The Israeli leader has tried to make it clear that his position isnít a fudge or delaying tactic Ė- heís promised to implement Wye in full if thatís what Arafat wants, but has expressed concern over creating security flash points around Israeli settlements in the West Bank. Wye envisages the Palestinians in control of 40 percent of the West Bank ahead of talks over so-called final-status issues such as the creation of a Palestinian state and the status of Jerusalem. Arafat, for his part, is under political pressure from a Palestinian population grown skeptical of the peace process. "Under the original 1993 Oslo accord, Arafat was more or less promised that heíd have a state by last May," says TIME Jerusalem bureau chief Lisa Beyer. "He delayed his threatened unilateral declaration of statehood in order to give then-candidate Barak a chance. But Arafat's new deadline is May 4, 2000, which is only eight months from now." Good thing each man feels he can do business with the other ó and that both like working through the night.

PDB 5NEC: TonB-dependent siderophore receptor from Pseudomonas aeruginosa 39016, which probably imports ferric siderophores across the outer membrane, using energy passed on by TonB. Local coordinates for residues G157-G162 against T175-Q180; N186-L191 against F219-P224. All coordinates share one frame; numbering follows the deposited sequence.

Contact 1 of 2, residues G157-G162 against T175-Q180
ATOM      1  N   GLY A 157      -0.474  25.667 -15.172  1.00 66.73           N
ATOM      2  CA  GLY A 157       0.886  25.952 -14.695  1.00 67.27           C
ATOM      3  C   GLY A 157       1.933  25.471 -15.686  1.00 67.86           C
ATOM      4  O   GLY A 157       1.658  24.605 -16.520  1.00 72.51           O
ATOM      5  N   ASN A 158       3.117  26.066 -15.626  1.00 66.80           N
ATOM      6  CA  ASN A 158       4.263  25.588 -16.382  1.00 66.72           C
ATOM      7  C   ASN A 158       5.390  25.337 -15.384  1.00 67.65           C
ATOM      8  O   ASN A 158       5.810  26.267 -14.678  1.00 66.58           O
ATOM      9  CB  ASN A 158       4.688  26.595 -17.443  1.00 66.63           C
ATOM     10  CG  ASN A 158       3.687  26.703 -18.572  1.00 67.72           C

The prognosis for a final Israeli-Palestinian peace settlement is the best itís been in four years, but it is far from a done deal. The sticking point: the land-for-peace Wye Accord and Israel's promised withdrawal from a further 13 percent of the West Bank. New Israeli prime minister Ehud Barak wants to renegotiate which land is handed over in order to ensure Israelís security and avoid isolating Israeli settlements in Palestinian territory; PLO chairman Yasser Arafat, meanwhile, wants the accord's land transfers and prisoner releases implemented as originally written. In order to get things moving, Barak and Arafat rolled up their sleeves and began poring over maps Tuesday, in a working meeting on the implementation of the accord.